Former Sen. Chuck Hagel, President Obama's choice to be the next secretary of Defense, is again in the GOP's crosshairs. Sen. Lindsay Graham, R-S.C., has asked the administration to withdraw its nomination of Hagel. (J. Scott Applewhite / AP)
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Senate Republicans on Tuesday renewed their assault on Chuck Hagel, urging President Obama to withdraw his nomination for defense secretary.
Sen. Lindsey Graham, R-S.C., who pounded Hagel last week during his confirmation hearing, issued a veiled threat as the business day in Washington began.
"Chuck Hagel is a good man, but these are dangerous times," Graham said in a statement. "What kind of signal are we sending to the Iranians when our nominee for secretary of defense seems clueless about what our policy is? I hope the Obama administration will reconsider his nomination."
Graham's call for the White House to withdraw the nomination comes amid GOP concerns that Hagel is anti-Israel, unwilling to use U.S. military and economic force against Iran, too willing to trim America's atomic arms fleet, and overly reluctant to use the military around the globe.
Hagel endured relentless and aggressive GOP questioning last week during a marathon eight-hour confirmation hearing. During the session, Republican Senate Armed Services Committee members hammered Hagel for past statements and views on confronting Iran, the U.S.-Israeli alliance and the proper size of the American nuclear arsenal.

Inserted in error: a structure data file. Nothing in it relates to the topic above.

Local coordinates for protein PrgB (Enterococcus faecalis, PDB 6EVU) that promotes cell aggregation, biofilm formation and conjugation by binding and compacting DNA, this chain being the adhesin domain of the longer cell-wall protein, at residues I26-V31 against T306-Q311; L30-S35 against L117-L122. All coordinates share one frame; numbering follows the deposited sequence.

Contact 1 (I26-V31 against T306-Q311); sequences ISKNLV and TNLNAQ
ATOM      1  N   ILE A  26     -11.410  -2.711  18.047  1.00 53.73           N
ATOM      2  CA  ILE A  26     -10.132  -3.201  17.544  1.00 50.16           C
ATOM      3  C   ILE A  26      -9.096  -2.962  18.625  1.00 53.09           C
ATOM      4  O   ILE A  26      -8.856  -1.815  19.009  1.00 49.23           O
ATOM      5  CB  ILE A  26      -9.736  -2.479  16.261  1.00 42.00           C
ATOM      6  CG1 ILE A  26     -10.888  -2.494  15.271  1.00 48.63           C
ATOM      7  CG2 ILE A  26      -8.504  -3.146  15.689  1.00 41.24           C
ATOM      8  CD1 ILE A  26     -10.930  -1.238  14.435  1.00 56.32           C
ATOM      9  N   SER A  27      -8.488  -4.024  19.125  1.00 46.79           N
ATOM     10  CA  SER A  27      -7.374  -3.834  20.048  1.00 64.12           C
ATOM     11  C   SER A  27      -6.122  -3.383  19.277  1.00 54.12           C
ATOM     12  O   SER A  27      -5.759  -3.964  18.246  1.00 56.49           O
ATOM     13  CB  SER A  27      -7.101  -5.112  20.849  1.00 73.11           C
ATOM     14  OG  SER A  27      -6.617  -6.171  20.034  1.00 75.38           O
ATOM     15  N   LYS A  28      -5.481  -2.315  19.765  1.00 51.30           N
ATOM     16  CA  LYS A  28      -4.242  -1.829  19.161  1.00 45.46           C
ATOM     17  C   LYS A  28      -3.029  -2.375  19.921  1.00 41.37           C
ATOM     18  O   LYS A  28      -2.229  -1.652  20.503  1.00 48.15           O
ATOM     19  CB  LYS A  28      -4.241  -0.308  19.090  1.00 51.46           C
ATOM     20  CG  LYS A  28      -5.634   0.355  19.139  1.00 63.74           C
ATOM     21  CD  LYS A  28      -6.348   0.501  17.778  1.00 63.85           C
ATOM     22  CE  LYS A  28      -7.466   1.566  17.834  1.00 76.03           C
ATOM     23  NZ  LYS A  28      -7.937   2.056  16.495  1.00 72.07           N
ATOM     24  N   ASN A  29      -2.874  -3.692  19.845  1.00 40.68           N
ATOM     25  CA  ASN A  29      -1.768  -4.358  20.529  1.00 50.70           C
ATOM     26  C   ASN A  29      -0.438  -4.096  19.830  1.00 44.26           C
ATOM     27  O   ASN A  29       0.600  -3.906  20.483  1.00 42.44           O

Even some Hagel backers have acknowledged his performance was lackluster and that he did not clearly nor forcefully respond to the GOP barrage.
With panel chairman Sen. Carl Levin, D-Mich., hopeful the committee can vote on the nomination Thursday, all eyes are on whether Republicans will attempt to filibuster Hagel's nomination.
No GOP senator has revealed filibuster plans, with media reports indicating Sen. John McCain, R-Ariz., opposes such a move.
Graham's call for withdrawal also comes as Senate Democrats, some of whom have been among Hagel's defenders, are sequestered in Annapolis, Md., for a two-day policy retreat — away from the microphones of the Washington media corps.
One Democratic congressional source responded to Graham's statement with shock, criticizing Senate Republicans' attacks on Hagel.
Late last week, defense analysts and former congressional aides involved in Hagel's confirmation preparations predicted he would be confirmed by the full Senate.
But all declined to predict whether one or more Senate Republicans who are eager to deliver a blow to Obama will mount a filibuster attempt. Senate Democratic leaders and the White House need to keep all 55 of the upper chamber's Democrats on board, and pick up five GOP senators to reach the 60 "yay" votes needed to avoid a filibuster.
Two Republicans so far say they will vote for Hagel to become defense secretary. He needs three more to turn off the filibuster threat.